I mailed a lease for him to sign and mai back teo years ago but he never mailed it back. He has not paid rent in six months, and I want him out. How can I legally evict him?
Administrative Law Lawyer
You have to evict him in total, You start by reading the statutes which I presume will require service of a Notice to Quit before serving the complaint. You probably should name both the dwelling (apt) number and the storage unit. As he did pay rent without a written lease, he is defined as a month to month tenant.
Employment / Labor Attorney
I try to start my answers the same way - reminding the reader that this advice is worth what you paid for it! Also, I recommend a consultation with a knowledgeable attorney because the facts of your situation would likely affect how the law applies to your case. That said, I will answer the questions assuming that you own a storage unit, rented it to a friend who has property in the unit and had access to the unit, and he has not paid you rent or has fallen behind on his rent related to the unit.
You actually raised an interesting question. Your normal Landlord/Tenant relationship is governed by the Landlord/Tenant Act. It provides Tenants with a lot of procedural and substantive protections. The reason for the protections lie in our fundamental rights related to the place we call home.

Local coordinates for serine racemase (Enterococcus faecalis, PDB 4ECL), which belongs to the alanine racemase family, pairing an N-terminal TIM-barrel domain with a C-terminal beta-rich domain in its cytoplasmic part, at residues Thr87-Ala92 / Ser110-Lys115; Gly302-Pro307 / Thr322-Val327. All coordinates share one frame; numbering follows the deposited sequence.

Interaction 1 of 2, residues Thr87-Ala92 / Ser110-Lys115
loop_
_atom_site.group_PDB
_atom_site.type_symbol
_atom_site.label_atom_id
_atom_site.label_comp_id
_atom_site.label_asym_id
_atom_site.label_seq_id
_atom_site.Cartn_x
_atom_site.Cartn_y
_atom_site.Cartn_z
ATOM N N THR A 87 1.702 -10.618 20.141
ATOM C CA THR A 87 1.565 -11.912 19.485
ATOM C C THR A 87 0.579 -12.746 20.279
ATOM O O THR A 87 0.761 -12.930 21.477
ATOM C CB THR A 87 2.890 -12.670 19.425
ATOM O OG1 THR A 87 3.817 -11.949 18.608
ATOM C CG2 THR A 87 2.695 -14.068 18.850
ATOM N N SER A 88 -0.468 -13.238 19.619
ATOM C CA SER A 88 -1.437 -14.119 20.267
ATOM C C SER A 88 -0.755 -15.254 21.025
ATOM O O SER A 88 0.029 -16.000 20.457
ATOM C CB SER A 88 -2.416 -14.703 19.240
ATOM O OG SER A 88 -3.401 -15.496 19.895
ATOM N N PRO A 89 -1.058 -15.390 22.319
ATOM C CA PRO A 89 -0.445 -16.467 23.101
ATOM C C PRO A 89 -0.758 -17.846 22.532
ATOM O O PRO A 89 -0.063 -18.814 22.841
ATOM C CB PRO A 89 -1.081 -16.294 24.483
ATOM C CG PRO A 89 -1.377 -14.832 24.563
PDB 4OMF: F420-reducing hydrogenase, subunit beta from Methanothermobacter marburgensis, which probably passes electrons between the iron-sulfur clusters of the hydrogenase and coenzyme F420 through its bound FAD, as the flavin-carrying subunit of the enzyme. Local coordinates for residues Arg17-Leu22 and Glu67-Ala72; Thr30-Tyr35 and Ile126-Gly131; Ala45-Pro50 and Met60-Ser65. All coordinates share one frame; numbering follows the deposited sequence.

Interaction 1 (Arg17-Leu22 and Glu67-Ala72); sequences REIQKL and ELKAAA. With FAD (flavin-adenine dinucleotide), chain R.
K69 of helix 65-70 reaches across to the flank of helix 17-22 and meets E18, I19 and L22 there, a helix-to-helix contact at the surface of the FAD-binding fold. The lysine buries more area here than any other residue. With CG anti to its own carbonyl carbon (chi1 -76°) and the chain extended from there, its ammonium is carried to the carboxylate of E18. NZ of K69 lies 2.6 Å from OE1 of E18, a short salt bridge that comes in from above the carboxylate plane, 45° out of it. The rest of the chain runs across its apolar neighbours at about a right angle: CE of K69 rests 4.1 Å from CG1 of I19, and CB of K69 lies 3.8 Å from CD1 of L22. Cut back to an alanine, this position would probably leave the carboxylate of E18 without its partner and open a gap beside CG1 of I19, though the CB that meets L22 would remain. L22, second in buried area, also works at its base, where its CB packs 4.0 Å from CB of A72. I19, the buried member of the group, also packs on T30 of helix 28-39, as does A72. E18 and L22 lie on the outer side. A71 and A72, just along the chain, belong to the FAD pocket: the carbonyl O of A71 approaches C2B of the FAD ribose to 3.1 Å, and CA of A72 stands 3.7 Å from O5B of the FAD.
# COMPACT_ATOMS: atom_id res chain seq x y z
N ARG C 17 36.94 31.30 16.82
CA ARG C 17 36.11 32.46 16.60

Storage units, however, are simply places where we store stuff and/or junk. As a result, the same level of protections for the the Tenant (or, now more correctly referred to as the "Occupant"). In fact, storage units are not even covered by the Landlord/Tenant Act. They are covered by their own statute the "Self-Service Storage Facilities" Act (73 Pa.C.S. 1901) [http://www.selfstorages.com/lien_law/pa.htm].
The procedure under the statute for recovering rent from a defaulting occupant is the basis for television shows like "Storage Wars" on A&E. In essence, you are required to provide the occupant notice of his default on the storage unit in conformity with the requirements of 1901. Then, once the appropriate period has expired, you must publish (again, in conformity with the requirements of the statute) notice of an auction of the property in the unit. Then, if the occupant has not satisfied the monies owed and the requirements of the statute were followed, the property may be sold at auction and the proceeds kept to satisfy the balance owed. The excess amount, however, must be held for a period for the occupant and then, if unclaimed, turned over to the government.
For more guidance, review the statute and consult with an attorney. An attorney can help ensure that the requirements of 1901 are satisfied, which paves the way for you to recover both the money owed to you and the ability to release the storage unit. Hope that helps!